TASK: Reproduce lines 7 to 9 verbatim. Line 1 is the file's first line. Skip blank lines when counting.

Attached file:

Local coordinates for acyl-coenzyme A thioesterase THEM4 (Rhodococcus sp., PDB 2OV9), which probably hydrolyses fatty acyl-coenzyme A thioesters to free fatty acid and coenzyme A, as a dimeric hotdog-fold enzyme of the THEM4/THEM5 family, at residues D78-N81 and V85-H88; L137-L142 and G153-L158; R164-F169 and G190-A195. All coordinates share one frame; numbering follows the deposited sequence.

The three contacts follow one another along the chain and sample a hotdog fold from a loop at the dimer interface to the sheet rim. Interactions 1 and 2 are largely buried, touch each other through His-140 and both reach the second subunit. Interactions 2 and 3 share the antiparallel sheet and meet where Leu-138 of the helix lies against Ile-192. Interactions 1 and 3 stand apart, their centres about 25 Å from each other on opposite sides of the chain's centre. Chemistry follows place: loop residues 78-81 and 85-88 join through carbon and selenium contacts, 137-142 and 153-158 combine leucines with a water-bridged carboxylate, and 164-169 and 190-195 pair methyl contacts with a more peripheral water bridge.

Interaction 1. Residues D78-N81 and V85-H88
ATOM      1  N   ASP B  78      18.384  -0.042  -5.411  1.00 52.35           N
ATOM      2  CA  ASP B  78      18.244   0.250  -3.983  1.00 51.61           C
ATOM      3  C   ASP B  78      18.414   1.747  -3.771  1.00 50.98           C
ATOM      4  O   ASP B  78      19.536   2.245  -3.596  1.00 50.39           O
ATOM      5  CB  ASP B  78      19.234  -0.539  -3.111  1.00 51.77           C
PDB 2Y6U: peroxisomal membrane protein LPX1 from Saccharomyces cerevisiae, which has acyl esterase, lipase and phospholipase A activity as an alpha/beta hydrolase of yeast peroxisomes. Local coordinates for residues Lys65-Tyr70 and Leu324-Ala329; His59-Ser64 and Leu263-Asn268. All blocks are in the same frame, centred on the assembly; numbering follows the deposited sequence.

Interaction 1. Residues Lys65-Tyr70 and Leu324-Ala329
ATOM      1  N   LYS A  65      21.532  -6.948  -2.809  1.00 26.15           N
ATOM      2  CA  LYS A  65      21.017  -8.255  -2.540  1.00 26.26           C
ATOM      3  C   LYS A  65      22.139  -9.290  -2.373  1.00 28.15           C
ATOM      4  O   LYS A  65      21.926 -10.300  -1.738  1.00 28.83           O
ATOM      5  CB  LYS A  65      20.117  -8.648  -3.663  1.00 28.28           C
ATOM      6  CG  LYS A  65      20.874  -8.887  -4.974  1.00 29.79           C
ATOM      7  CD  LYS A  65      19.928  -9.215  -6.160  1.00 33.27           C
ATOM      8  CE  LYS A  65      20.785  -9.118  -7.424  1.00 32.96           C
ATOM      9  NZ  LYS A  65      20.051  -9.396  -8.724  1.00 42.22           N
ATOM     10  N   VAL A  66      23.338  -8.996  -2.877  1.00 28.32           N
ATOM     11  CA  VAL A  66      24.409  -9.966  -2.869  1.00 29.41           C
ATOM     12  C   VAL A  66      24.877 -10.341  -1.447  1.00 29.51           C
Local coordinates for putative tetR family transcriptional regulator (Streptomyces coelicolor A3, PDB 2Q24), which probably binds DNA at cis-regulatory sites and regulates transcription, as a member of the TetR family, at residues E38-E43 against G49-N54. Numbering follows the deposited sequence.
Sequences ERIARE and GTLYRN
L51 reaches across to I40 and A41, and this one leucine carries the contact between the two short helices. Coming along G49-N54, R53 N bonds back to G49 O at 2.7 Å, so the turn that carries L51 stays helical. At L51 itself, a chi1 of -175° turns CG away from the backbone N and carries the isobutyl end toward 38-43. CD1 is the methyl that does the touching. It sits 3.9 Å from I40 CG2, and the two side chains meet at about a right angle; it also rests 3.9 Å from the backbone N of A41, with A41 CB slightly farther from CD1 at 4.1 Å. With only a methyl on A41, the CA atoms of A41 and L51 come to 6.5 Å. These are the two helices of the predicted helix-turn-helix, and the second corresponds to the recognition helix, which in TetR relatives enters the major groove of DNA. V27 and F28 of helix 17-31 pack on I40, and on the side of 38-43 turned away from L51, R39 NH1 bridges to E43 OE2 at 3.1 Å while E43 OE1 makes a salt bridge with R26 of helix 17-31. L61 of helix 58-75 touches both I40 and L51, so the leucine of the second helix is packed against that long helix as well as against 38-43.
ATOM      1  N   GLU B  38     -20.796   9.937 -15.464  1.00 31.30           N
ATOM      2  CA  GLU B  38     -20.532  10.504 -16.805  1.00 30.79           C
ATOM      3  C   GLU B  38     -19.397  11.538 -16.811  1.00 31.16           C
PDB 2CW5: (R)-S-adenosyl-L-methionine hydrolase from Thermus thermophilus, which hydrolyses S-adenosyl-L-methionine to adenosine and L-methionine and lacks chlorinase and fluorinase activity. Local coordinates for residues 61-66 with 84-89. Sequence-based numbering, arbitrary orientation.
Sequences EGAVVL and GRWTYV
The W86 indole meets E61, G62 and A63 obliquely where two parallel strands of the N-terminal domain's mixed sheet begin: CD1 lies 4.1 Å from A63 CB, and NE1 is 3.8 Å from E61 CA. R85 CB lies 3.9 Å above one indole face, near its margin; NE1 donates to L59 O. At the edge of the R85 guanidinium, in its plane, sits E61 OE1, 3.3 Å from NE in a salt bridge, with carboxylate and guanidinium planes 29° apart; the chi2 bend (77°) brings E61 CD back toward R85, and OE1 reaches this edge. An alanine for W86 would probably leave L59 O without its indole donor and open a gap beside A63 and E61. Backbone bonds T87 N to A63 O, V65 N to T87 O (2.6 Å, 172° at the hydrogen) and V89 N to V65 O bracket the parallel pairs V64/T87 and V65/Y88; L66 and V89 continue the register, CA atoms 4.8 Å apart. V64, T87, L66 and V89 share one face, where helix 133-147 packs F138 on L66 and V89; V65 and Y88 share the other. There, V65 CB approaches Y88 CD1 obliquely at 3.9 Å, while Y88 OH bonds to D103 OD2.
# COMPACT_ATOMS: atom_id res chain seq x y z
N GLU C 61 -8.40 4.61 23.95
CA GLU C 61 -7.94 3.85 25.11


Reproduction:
ATOM      4  O   ASP B  78      19.536   2.245  -3.596  1.00 50.39           O
ATOM      5  CB  ASP B  78      19.234  -0.539  -3.111  1.00 51.77           C
PDB 2Y6U: peroxisomal membrane protein LPX1 from Saccharomyces cerevisiae, which has acyl esterase, lipase and phospholipase A activity as an alpha/beta hydrolase of yeast peroxisomes. Local coordinates for residues Lys65-Tyr70 and Leu324-Ala329; His59-Ser64 and Leu263-Asn268. All blocks are in the same frame, centred on the assembly; numbering follows the deposited sequence.